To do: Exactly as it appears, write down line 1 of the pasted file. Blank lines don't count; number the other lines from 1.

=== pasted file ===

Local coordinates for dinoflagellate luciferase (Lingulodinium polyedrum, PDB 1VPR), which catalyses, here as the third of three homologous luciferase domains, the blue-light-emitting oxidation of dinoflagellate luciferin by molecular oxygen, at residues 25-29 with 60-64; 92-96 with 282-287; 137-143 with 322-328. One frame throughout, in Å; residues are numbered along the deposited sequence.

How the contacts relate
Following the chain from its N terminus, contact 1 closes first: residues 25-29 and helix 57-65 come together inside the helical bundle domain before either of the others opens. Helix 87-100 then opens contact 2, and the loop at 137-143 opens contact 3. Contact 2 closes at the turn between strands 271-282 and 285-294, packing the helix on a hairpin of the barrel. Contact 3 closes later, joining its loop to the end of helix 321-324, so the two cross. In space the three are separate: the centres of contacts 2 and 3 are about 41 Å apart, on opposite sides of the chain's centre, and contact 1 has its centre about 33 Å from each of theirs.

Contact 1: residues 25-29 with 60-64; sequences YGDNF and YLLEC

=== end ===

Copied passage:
Local coordinates for dinoflagellate luciferase (Lingulodinium polyedrum, PDB 1VPR), which catalyses, here as the third of three homologous luciferase domains, the blue-light-emitting oxidation of dinoflagellate luciferin by molecular oxygen, at residues 25-29 with 60-64; 92-96 with 282-287; 137-143 with 322-328. One frame throughout, in Å; residues are numbered along the deposited sequence.